Jan 4, 2015; Indianapolis, IN, USA; Cincinnati Bengals running back Jeremy Hill (32) celebrates with running back Giovani Bernard (25) after scoring a touchdown against the Indianapolis Colts in the first quarter in the 2014 AFC Wild Card playoff football game at Lucas Oil Stadium. Mandatory Credit: Andrew Weber-USA TODAY Sports
Over the past few seasons Andy Dalton has proven that he isn’t going to be the quarterback who puts the team on his back and carries them through the tough times. Accepting this reality means the Bengals needed to take their offense in a different direction. They’ve since chosen to emphasize the run for a few reasons.
Beyond considering the limitations of Andy Dalton, the team also transitioned from Jay Gruden to Hue Jackson as offensive coordinator. Jackson has a great prowess for a run-emphasizing offense evidenced by his days in Oakland (2010-11). Also, playing in the AFC North where the weather can be rather inauspicious means running the ball is often a great tool to utilize.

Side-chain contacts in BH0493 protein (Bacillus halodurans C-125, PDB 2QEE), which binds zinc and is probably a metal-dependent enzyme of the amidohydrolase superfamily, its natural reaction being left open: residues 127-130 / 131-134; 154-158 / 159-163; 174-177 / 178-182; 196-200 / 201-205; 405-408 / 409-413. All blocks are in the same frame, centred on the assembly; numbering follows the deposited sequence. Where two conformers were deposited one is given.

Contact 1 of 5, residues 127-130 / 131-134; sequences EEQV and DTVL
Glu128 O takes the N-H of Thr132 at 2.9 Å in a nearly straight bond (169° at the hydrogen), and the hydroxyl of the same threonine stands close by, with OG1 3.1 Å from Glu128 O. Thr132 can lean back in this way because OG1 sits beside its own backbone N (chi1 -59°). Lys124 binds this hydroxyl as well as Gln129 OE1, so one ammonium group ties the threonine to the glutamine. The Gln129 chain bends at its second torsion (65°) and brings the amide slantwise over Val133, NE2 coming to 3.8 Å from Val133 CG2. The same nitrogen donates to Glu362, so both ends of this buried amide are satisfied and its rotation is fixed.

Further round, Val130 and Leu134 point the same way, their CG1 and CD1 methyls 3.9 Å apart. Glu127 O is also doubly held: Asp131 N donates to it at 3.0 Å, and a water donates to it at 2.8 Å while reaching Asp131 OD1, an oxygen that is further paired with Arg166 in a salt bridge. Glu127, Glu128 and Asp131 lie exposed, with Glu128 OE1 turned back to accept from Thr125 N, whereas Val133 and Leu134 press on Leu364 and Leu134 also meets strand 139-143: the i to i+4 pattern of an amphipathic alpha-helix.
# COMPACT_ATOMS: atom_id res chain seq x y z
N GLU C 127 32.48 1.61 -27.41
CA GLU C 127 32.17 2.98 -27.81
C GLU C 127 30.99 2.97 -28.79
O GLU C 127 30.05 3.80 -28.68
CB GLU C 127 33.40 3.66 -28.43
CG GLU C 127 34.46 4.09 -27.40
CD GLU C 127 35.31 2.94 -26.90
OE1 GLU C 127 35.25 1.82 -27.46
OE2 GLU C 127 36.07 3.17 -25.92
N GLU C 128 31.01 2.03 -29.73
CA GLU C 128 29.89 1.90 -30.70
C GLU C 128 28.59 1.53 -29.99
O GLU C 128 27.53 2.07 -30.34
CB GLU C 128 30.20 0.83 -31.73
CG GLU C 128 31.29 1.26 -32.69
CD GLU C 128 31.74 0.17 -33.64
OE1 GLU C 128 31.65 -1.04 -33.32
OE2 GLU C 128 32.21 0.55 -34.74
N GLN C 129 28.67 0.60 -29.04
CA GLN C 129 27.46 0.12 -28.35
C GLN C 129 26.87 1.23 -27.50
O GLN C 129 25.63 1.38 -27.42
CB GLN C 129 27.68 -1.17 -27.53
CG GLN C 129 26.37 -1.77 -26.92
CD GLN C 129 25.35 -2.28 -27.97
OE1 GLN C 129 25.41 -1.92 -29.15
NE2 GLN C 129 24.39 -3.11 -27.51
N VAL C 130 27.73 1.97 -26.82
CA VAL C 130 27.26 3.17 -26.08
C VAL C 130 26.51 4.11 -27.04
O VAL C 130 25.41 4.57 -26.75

Finally, the Bengals, prior to last season, featured one of the league’s best defenses. Recent history suggests the team prefers to rely on this unit during the tough times. Running the ball effectively allows an offense to control the clock, which also offers the defense more time to rest on the sidelines and puts less pressure on the unit to continually stop the opposing offense.
Choosing to emphasize the run has caused the Bengals to do all they can in recent seasons to bolster their rushing attack. They’ve done a great job gearing up for the coming season and I expect Cincinnati will feature one of the league’s top rushing attacks. Let take a look at each component of the rushing attack based on position.
Next: The Offensive Line